About the Species
Gray seals are found in coastal waters throughout the North Atlantic Ocean. They are sometimes called "horseheads" (adult males in particular have large, horse-like heads) because of their large, curved noses. Gray seals gather in large groups during the mating/pupping and molting seasons. Outside of this, they often share their habitat with harbor seals. Gray seals, like all marine mammals, are protected under the Marine Mammal Protection Act. NOAA Fisheries is committed to conserving and protecting gray seals. Our scientists and partners use a variety of innovative techniques to study, learn more about, and protect this species.
In U.S. waters, there is one stock of gray seals, the western North Atlantic stock. There are roughly 450,000 gray seals in Canada and U.S. waters combined. More details about how stock abundance is calculated in Canada and the U.S. can be found in our stock assessment reports.
- Throughout Its Range
Gray seals are part of the "true” seal family. All true seals have short flippers, which they use to move in a “caterpillar”-like motion on land. They do not have external ear flaps. Adult female gray seals are about 7.5 feet long and weigh about 550 pounds, while adult males can reach 10 feet long and weigh about 880 pounds. Females have silver-gray or brown fur which may or may not have scattered dark spots, while males have dark gray or brown fur which may or may not have silver-gray spots. Males also have longer noses than females. The male nose is so distinctive that the gray seal’s scientific name, Halichoerus grypus, means "hooked-nosed pig of the sea." Gray seal pups have white fur known as lanugo. This white fur helps absorb sunlight and trap heat to keep the pups warm. The lanugo is also related to their evolutionary history with other ice-breeding seals. Gray seals breed on ice or sandy beaches in parts of Canada (Gulf of St. Lawrence, Sable Island, Nova Scotia) and on sandy or rocky beaches or islands in the U.S., and in parts of the Baltic Sea. Pups shed their lanugo when they are about 3 weeks old.
Behavior and Diet
Gray seals gather in large groups during the mating/pupping and molting seasons. During the rest of the year, they can be found alone, in small groups or at large aggregations either on land or at sea. Gray seals can dive to 1,560 feet for as long as one hour. On average they can eat four to six percent of their body weight in food each day, but do not eat during the mating/pupping or molting seasons. Their excellent vision and hearing makes them effective hunters. They often hunt in groups, which makes it easier for them to catch their prey. They eat fish (mostly sand eels,hake, whiting, cod, haddock, pollock, and flatfish), crustaceans, squid, octopuses, and sometimes even seabirds. Their diet varies by age class, sex, season, and geographic region.
Where They Live
Gray seals are found across the North Atlantic ocean in coastal areas from mid-Atlantic to the Baltic Sea. There are three stocks of gray seals worldwide: the western North Atlantic stock (eastern Canada and the northeastern United States), the eastern North Atlantic stock (Great Britain, Iceland, Norway, Denmark, the Faroe Islands, and Russia), and the Baltic Sea stock. Gray seals can be found on rocky coasts, islands, sandbars, ice shelves, and icebergs. They share habitat with many other species and often live in the same areas as harbor seals.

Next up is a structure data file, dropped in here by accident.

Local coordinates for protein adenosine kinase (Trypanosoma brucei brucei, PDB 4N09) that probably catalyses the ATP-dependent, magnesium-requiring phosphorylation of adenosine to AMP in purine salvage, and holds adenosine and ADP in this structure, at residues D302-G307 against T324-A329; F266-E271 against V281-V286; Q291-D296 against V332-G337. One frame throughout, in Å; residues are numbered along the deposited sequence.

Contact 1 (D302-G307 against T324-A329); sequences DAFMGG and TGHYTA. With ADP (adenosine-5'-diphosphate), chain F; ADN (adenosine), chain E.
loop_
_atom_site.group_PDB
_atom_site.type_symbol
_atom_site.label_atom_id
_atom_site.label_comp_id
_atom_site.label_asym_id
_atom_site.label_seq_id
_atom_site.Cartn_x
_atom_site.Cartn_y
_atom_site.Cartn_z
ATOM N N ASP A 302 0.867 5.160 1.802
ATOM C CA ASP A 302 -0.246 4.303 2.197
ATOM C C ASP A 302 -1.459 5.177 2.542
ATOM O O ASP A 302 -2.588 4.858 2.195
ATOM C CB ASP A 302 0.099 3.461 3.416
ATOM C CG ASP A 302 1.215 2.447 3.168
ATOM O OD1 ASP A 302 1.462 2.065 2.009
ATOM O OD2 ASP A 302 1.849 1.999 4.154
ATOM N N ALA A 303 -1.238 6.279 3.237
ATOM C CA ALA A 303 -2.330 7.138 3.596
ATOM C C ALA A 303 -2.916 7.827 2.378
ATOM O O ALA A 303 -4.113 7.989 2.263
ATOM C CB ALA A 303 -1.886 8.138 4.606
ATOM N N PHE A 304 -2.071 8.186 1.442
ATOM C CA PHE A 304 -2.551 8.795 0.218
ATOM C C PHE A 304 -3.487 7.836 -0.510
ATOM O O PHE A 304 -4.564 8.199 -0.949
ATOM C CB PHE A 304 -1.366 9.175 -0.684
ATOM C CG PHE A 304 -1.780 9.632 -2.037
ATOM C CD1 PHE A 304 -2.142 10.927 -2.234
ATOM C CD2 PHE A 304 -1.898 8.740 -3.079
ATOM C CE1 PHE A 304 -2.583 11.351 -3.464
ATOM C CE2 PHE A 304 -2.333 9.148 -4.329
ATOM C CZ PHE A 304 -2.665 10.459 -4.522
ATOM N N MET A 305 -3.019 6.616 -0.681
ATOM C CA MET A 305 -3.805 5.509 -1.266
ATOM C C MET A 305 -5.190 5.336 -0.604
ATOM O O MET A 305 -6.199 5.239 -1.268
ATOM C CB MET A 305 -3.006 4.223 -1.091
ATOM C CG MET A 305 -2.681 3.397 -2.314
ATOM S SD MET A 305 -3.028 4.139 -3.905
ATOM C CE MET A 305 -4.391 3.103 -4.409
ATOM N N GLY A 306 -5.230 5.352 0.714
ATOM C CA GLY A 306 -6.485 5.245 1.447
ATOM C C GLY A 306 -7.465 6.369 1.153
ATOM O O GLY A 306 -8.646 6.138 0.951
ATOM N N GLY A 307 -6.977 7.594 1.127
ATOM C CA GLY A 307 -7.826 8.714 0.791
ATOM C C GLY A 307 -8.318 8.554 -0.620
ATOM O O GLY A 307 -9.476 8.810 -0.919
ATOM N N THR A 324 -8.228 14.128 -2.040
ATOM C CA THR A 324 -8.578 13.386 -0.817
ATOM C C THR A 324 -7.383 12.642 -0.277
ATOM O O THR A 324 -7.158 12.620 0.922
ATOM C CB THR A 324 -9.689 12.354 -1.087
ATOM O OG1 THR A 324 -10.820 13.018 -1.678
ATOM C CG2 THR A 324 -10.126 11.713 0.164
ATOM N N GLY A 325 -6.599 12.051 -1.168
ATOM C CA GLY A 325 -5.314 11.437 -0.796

Lifespan & Reproduction
Gray seals live for 25 to 35 years. They gather in large groups to mate. Males that breed on land can mate with many different females in a single breeding season. Females are pregnant for about 11 months and give birth to a single pup. Females in the eastern Atlantic Ocean give birth from September to November, while females in the western Atlantic Ocean give birth from December to February. Females in the Baltic give birth in March. At birth, newborn gray seals weigh about 35 pounds. They nurse on high-fat milk for about three weeks. During this time, they gain about three pounds per day and develop a thick blubber layer. Gray seal pups are very vocal. Their cries sometimes sound like a human baby crying. This is normal behavior that helps mothers find their pups on crowded beaches when they return to the shore from foraging. Moms don’t feed while nursing pups.
Gray seals can become entangled in fishing gear and other types of marine debris resulting in seals swimming off with the gear attached or becoming anchored. They can become entangled in many different fishing gear types including gillnets, trawls, purse seines, and weirs. Once entangled, seals may drown if they cannot reach the surface to breathe, or they may drag and swim with attached gear for long distances. This can ultimately result in fatigue, compromised feeding ability, or severe injury, which may lead to reduced reproductive success and death.
Gray seals are easy to view in the wild, but this puts them at higher risk of harassment and in some cases, even intentional human-related injuries and death. Feeding (or trying to feed) them is harmful and illegal. It changes their natural behaviors and makes them less wary of people and vessels. They learn to associate humans with an easy meal and change their natural hunting practices—for example, they take catch bait directly off fishing gear. Sometimes they fall victim to retaliation (such as shooting) by frustrated boaters and fishermen.
They may also be disturbed or harassed by the presence of humans and watercraft. Harassment is illegal and happens when any act of pursuit, torment, or annoyance might injure them or disrupt their behaviors. Remember to share the shore with gray seals for their safety and yours.
Contaminants enter ocean waters from many sources, including oil and gas development, wastewater discharges, urban runoff, and other industrial processes. Once in the environment, these substances move up the food chain and accumulate in predators near the top of the food chain such as gray seals. These contaminants accumulate in gray seals’ blubber stores, threatening their immune and reproductive systems.
Oil spills and energy exploration